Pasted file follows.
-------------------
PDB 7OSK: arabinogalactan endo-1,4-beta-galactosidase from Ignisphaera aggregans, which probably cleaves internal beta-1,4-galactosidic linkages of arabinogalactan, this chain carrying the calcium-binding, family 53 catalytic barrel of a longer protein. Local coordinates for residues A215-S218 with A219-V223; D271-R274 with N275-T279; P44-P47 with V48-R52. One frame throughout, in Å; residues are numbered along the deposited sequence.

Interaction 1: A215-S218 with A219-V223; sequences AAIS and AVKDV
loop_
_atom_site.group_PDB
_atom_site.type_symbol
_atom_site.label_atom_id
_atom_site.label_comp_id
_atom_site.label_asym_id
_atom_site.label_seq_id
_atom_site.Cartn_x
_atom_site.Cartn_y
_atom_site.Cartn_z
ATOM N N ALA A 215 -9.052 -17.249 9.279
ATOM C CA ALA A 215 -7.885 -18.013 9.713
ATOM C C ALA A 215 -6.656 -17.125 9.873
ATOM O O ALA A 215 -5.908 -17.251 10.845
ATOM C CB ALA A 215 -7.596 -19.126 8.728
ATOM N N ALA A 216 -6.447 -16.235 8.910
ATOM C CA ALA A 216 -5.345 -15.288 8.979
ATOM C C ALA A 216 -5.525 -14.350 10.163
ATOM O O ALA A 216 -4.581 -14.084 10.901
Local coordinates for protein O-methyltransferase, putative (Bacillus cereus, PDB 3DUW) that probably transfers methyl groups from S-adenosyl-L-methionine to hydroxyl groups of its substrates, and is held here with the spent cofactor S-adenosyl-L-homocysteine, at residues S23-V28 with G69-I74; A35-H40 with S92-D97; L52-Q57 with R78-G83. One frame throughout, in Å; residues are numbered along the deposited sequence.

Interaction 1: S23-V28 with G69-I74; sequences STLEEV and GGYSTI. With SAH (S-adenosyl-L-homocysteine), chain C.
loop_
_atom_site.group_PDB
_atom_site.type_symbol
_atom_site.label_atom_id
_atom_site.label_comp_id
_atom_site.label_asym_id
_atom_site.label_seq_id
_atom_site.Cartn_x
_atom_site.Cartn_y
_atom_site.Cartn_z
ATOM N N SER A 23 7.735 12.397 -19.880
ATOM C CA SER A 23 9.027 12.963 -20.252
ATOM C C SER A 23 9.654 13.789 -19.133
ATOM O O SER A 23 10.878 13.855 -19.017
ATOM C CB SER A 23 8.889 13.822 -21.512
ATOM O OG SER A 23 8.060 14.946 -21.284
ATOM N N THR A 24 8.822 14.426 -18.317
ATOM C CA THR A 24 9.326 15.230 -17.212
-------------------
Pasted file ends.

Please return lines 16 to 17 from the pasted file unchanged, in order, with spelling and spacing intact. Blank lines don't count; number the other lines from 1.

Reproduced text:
ATOM O O ALA A 215 -5.908 -17.251 10.845
ATOM C CB ALA A 215 -7.596 -19.126 8.728